Gurudev Rabindranath Tagore’s relevance
By MV Kamath
It is something of a sad surprise to learn that not much is being done on an all-India level to celebrate the 150th birth anniversary of Rabindranath Tagore—Gurudev, as Gandhiji rightly called him. He was born on May 7, 1861, the youngest of the seven sons of Maharshi Debendranath Tagore (1817-1903). The sixties of the 19th century gave birth to several outstanding national leaders like Jawaharlal Nehru’s father, Motilal who, too, was born in May 1861. Swami Vivekananda was born in 1863, Gopala Krishna Gokhale on May 9, 1866 and Mohandas Karamchand Gandhi on October 2, 1869. It was a stunning decade; Gurudev, Gandhi and Swami Vivekananda became world figures.
Tagore became the first Indian – indeed probably the first Asian to win the Nobel Prize for Literature. He received the Award on the strength of his Geetanjali which has long become a classic, though he had written over 1,000 poems, some 2,000 songs, many short stories, plays, dance dramas, essays, works of criticism, novels and even translations. By any reckoning, an amazing amount of literary work to which one may add his paintings of which there are several hundred! It is said that though he was an icon to the Bengali bhadralok, he himself was suspicious of his worshippers. His sense of patriotism, even though he had accepted a British Knighthood, was acute – in fact he was in a way even ahead of the Mahatma.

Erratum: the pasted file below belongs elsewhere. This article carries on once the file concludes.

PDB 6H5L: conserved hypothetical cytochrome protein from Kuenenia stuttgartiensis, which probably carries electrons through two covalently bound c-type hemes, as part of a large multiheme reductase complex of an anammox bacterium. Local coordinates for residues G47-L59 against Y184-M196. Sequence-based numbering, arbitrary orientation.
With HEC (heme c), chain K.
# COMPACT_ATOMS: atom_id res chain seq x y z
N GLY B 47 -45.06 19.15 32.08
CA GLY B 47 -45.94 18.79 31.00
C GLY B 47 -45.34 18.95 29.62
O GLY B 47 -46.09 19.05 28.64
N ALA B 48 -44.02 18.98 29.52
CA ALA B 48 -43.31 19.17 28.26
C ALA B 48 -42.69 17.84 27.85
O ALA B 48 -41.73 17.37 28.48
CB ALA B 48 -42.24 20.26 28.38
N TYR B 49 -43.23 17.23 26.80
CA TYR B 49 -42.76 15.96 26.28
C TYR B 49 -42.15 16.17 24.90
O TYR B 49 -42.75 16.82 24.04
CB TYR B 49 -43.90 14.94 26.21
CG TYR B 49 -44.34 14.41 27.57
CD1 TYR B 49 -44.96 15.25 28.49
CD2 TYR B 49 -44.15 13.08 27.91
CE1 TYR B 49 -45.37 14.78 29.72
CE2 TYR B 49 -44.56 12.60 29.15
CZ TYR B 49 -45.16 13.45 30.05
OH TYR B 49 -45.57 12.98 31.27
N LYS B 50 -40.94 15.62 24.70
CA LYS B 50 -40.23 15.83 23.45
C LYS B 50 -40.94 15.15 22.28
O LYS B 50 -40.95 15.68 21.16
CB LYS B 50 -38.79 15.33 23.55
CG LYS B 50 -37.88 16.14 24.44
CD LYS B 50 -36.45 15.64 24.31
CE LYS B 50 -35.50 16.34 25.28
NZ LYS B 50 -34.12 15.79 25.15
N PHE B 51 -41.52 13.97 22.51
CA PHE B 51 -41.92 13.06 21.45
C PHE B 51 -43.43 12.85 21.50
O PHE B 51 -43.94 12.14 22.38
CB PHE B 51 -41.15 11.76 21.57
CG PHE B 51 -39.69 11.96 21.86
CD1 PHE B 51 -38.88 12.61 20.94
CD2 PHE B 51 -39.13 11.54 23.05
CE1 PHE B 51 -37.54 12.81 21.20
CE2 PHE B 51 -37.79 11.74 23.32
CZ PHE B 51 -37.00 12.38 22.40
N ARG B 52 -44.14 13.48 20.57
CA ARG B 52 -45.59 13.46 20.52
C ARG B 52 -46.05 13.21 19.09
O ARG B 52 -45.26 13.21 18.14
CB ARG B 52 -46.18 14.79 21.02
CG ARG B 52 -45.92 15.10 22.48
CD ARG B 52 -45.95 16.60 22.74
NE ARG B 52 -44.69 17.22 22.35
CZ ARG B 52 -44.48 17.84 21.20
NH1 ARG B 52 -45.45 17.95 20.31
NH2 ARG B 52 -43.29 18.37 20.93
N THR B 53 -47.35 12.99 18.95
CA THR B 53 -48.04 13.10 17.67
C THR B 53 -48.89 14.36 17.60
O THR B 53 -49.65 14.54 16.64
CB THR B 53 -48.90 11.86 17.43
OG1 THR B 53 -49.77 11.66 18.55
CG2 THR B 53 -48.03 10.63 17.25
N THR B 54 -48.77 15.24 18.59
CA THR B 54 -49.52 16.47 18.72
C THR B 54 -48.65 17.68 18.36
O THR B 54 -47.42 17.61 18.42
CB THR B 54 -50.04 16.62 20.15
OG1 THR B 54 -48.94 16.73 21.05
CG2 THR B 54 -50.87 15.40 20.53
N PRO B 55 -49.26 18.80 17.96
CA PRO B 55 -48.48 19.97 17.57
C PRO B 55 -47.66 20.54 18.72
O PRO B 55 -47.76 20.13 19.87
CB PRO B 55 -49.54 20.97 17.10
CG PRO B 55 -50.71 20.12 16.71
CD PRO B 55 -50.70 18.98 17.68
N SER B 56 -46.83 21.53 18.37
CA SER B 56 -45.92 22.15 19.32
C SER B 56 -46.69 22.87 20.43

For example, after the Jallianwalah Bagh massacre he was so upset, that he wrote to Gandhiji asking him to come to the Punjab, defy the then prevailing Martial Law and get arrested, to awaken the world beyond, of British barbarity. The Mahatma’s reply was: “I do not want to embarrass the government now”. Shocked, Gurudev approached a Congress leader in Calcutta, no less renowned, Chittaranjan Das with a request that a public meeting be held in the city to protest against British atrocities. CR Das was not forthcoming either. Disgusted, he did what, on his own, he could do – return the Kinghthood that had been bestowed on him. That certainly called for immense amount of courage. In many ways he was ahead of the Congress leaders of his times.
His famous poem, beginning with the lines: Where the mind is without fear and the head is held high” spoke of the times in which he lived, when colonialism and imperialism ruled the roost and many in western-ruled colonies spread from Africa to East Asia lived in fear and dered not hold their heads high. Gurudev’s poem – prayer – was intended to rouse them to action and enable them to recover their self-respect. He wanted them to seek “a heaven of freedom” where “the clear stream of reason has not lost its way into the dreary desert sand of dead habit”. And that was a prayer anyone from Morocco and Algiers to Vietnam and Cambodia – colonies all, could utter.